Ninth Circuit rules Hawaii butterfly knife ban violates Second Amendment
A U.S. Supreme Court ruling on gun regulations applies to bladed weapons as well, the Ninth Circuit said.
by Candace Cheung, Courthouse News, August 7, 2023
(CN) — Butterfly knives are protected under the Second Amendment right to bear arms, a Ninth Circuit panel ruled Monday, overturning Hawaii’s 30-year ban on the weapon.
The conservative panel cited precedent set by the U.S. Supreme Court’s decision in 2022 in New York State Rifle & Pistol Association, Inc. v. Bruen, which found the carrying of concealed firearms in public a constitutional right. In Bruen, Justice Clarence Thomas held that gun restrictions must comply with what he called the “historical tradition of firearm regulation.”
The three-judge Ninth Circuit panel determined this new standard for gun regulation also applies to restrictions on other forms of “arms” including knives like the butterfly knife, a kind of pocketknife with double handles that can be quickly opened and used with one hand.
Hawaii first criminalized possession of butterfly knives in 1993 and remained the only state to entirely ban the possession, sale, manufacture or transport of the knife.
Two Hawaii residents sued Hawaii Attorney General Clare Connors and State Sherriff Division Administrator Al Cummings in 2019, challenging the 1993 ban which prevented them from owning the knives for self-defense.
U.S. District Judge Alan C. Kay issued summary judgment in favor of state officials in 2020, but on Monday the Ninth Circuit panel ruled the Bruen ruling superseded Kay's basis for summary judgment, District of Columbia v. Heller, under which the ban was considered constitutional.
U.S. Circuit Judge Carlos T. Bea, a George W. Bush appointee, citied a 1774 dictionary that considered bladed weapons like swords and halberds, and by extension butterfly knives, “arms” — a definition that would have applied during the Second Amendment’s adoption in the 18th century.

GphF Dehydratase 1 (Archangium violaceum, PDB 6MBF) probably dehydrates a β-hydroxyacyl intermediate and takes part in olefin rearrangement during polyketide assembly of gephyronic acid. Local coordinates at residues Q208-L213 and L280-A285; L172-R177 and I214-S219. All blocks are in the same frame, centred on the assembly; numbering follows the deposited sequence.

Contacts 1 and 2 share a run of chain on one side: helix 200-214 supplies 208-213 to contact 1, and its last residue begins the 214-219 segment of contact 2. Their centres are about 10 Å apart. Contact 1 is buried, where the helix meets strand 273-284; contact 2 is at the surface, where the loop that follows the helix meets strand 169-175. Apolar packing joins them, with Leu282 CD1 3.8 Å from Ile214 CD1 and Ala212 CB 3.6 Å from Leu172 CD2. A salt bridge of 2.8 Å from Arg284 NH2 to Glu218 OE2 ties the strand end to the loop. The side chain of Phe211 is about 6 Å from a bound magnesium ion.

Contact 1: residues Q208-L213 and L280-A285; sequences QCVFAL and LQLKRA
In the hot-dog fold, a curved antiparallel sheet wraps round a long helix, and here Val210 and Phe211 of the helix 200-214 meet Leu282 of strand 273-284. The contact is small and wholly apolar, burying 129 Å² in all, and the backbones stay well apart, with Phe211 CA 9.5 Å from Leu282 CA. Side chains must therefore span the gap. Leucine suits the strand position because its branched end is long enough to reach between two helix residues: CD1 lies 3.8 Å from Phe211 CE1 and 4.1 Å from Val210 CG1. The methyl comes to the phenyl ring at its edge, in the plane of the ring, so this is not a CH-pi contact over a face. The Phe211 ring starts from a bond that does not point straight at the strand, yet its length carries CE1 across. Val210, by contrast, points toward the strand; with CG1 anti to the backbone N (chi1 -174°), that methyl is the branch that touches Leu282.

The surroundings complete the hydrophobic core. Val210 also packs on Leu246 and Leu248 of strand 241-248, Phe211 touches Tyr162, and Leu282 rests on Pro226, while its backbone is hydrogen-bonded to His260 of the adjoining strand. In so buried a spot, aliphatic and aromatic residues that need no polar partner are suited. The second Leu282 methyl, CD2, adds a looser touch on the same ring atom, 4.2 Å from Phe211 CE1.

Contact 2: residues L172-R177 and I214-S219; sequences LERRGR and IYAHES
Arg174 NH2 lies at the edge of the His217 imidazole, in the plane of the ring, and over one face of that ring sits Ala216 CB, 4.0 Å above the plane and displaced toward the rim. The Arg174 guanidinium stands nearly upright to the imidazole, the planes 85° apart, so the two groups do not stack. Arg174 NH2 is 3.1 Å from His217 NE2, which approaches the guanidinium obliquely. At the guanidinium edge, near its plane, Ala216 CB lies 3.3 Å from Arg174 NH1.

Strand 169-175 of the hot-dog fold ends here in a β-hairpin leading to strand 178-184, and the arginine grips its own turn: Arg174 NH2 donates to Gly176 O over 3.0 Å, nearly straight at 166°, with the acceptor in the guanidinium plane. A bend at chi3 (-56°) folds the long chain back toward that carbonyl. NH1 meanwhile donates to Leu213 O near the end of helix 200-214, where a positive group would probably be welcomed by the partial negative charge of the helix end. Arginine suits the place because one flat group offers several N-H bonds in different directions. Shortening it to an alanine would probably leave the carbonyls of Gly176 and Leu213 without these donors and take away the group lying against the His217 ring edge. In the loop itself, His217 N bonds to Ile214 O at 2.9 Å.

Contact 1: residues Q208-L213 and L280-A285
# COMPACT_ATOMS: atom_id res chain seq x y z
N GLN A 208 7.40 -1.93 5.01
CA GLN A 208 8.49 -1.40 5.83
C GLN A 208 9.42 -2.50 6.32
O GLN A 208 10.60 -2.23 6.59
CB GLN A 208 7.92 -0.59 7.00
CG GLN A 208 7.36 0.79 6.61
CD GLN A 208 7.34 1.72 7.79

“Although Bruen discussed ‘firearm regulation[s],’ that was because the arm at issue in that case was a firearm. We see no reason why the framework would vary by type of ‘arm’,” Bea wrote in his 31-page ruling.
The panel, rounded out by Donald Trump appointed U.S. Circuit Judges Daniel Collins and Kenneth Lee, rejected Hawaii’s argument that there are historical analogues of similar bans on the concealed carry of potentially dangerous weapons like Bowie knives, “Arkansas Toothpicks” or daggers that justified the ban.
“The vast majority of the statutes cited by Hawaii did not ban the possession of knives; they regulated only their carry. But no statute cited by Hawaii categorically banned the possession of any type of pocketknife,” Bea wrote. “And none of the statutes cited by Hawaii prohibited the carry of pocketknives, much less their possession outright. Four of these statutes, in fact, exempted pocketknives by name.”
State officials had also argued that butterfly knives were “dangerous and unusual,” exempting them from inclusion into the definition of “arms.”
“The record does not support a conclusion that the butterfly knife has uniquely dangerous propensities. The butterfly knife is simply a pocketknife with an extra rotating handle,” Bea wrote, adding that the knives can be used for self-defense and are a major element in Filipino martial arts.
Several states have restrictions for butterfly knives, also known as balisongs, including prohibitions on concealed carry. They are also illegal in several countries, including Germany, Ireland and Denmark.
PDF: Court Opinion
HiFiCo: Today Attornies Alan Beck & Stephen D. Stamboulieh secured yet another second amendment win for Hawaii.
Volokh: Hawaii Butterfly Knife Ban Violates Second Amendment
B: Hawaii Butterfly Knife Ban Violates Second Amendment, Court Says
CN: Ninth Circuit rules Hawaii butterfly knife ban violates Second Amendment | Courthouse News Service
LAT: 9th Circuit overturns butterfly knife ban, citing Supreme Court gun ruling - Los Angeles Times (latimes.com)
SA: Court rules butterfly knives protected by Constitution | Honolulu Star-Advertiser (staradvertiser.com)